In the last decade, more than 70% of young population are suffering from depression, anxiety and body dysmorphia than in the past 25 years.
According to a recent report by the Royal Society for Public Health, social media can make you feel sad or confused which later causes depression, generalised Anxiety Disorder (GAD), panic disorder or Obsessive-Compulsive Disorder (OCD) which affects one’s social and scholar life.
Social media has become an integral part in everyone’s life. Instagram, which is a social platform based on photos and video sharing; has become popular worldwide, with over a billion active users.
However, despite its popularity, Instagram, which includes social interactions and creative content, has been ranked as the worst social media which causes distress to young users, whereas YouTube is the most positive social media.
There are growing pieces of evidence that link the use of Instagram to mental health disorders. An online poll we conducted on Instagram showed us that around 51% of users felt that Instagram affects their body image in some ways.
However, what users do not realise is the fact that behind these picture-perfect feeds, most of these Internet personas have a professional team that aims to market them and create revenue. Instagram, contents should be regulated with the caption “This does not correspond to the reality.”
Male vs Female – Body Image
According to the Royal Society for Public Health report, 80,000 children and young adults in the UK are suffering from body dysmorphia and this feeling of inadequacy later causes anxiety and depression.
An experiment conducted between 144 girls aged 14-18 years old in the Netherlands, at Raboud University shows how teenage participants, all attending Secondary School are exposed to manipulated photos in everyday life. The study demonstrated how social comparison leads to dissatisfaction with body image.
A teenage girl’s picture was shown with different Instagram filters and photoshop. Some filters improved the skin texture, some emphasized the body while others emphasized face and hair. The result showed that after the experiment, the girls pointed their dislike towards their own body and weight. The participants found that the doctorate photos were more attractive than the original. Also, the experiment showed that the participants were not aware of the manipulation of pictures and they believed it was real.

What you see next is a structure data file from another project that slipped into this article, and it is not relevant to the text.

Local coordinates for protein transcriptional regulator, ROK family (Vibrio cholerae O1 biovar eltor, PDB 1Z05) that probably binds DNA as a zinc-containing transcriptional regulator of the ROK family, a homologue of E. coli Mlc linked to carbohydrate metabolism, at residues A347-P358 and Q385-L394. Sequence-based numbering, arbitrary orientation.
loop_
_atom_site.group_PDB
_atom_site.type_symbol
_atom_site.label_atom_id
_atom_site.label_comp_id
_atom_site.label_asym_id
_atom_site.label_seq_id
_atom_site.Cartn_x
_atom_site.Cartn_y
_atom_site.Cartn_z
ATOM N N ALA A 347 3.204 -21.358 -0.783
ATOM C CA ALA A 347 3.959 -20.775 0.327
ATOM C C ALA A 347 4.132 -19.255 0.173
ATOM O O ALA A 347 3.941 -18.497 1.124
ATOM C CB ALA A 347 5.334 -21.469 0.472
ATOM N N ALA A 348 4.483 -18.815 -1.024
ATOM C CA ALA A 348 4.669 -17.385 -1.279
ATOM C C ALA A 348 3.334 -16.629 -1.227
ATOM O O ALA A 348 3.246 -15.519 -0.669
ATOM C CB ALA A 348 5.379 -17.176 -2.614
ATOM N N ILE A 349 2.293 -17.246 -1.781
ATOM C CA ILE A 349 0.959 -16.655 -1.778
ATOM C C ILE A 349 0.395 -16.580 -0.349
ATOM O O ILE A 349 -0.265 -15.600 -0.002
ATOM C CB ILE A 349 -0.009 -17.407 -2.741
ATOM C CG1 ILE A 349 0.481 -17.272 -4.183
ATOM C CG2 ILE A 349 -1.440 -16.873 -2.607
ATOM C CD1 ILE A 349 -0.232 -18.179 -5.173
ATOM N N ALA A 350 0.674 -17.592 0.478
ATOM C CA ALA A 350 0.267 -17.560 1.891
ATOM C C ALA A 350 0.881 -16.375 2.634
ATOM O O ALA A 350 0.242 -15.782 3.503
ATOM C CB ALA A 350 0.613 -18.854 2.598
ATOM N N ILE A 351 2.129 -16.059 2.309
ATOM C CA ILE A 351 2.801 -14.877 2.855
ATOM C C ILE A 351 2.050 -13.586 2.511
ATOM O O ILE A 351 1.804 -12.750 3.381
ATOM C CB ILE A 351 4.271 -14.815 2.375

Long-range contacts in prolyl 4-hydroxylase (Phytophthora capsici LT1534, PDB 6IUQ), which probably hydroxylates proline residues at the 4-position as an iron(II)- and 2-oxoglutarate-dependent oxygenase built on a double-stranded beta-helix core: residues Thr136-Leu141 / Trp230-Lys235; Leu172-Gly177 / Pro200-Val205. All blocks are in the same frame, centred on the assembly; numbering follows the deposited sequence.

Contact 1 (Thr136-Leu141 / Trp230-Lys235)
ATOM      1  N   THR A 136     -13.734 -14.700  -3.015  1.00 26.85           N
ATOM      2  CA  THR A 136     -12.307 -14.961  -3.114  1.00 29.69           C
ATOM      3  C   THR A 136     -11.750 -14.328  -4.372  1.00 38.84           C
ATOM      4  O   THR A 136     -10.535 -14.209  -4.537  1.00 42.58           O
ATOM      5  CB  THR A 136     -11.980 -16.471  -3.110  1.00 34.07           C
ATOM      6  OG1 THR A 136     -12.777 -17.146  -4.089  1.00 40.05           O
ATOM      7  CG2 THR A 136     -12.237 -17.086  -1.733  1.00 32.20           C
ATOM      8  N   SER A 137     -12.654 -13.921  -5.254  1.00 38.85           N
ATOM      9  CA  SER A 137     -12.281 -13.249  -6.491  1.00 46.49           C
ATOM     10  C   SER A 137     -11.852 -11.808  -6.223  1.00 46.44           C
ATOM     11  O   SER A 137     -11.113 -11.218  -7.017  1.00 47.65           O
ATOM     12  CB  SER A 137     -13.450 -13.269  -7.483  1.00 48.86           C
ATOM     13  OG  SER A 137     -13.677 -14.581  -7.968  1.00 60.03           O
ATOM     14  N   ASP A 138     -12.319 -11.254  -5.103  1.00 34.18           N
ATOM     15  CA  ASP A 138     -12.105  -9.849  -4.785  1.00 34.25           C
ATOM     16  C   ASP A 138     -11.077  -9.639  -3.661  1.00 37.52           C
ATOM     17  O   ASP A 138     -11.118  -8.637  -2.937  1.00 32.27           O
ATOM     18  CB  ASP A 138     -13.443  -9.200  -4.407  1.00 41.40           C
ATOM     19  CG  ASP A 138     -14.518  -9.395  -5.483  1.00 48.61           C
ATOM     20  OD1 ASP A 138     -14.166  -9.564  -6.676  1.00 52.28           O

Body image is an issue for both girls and boys, but it is widely regarded as something that affects girls as we often assume that girls are more concerned about their physical appearance.
Research has shown how social media exposure negatively influences men’s self-esteem, similar to that of women, using same parameters. An ideal man is portrayed on social media as wealthy, muscular and famous.
Men alike women are now feeling the pressure of being more muscular. An example of this is that action Hero figures are more muscular today than 25 years ago.
When these unrealistic images are bombarded on social media, these pictures result in low self-esteem in men. In research conducted by the Global burden of disease (GBD) Institute of health metrics it was found that, from the year 1992-2017, there has been an increase in eating disorders that specifically affected men.
In a more recent study, men who viewed ideal male body images portrayed online, expressed higher levels of dissatisfaction and depression compared to those men who were not exposed to the same.
Positive Role Models
Beauty, wealth and success are societal standards dictated by companies and agencies. Popstar Selena Gomez, in her song “Who says” repeats the phrase “I’m no beauty queen I’m just beautiful me.” Various other influencers such as Jameela Jamil, Lizzo, Ashley Graham are huge advocates of body positivity. We need more such influencers who promote a healthy standard of living.
Being a young adult is already hard enough. Peer pressure, university life, and parent’s expectations, etc causes a high amount of stress. And seeing their favourite influencers and celebrities in branded clothes always on holiday, promotes unrealistic expectations.
Young people should be able to look at social media content giving them the right importance and be sceptical about those perfect bodies and perfect faces because, behind too much perfection, there is perfect emptiness.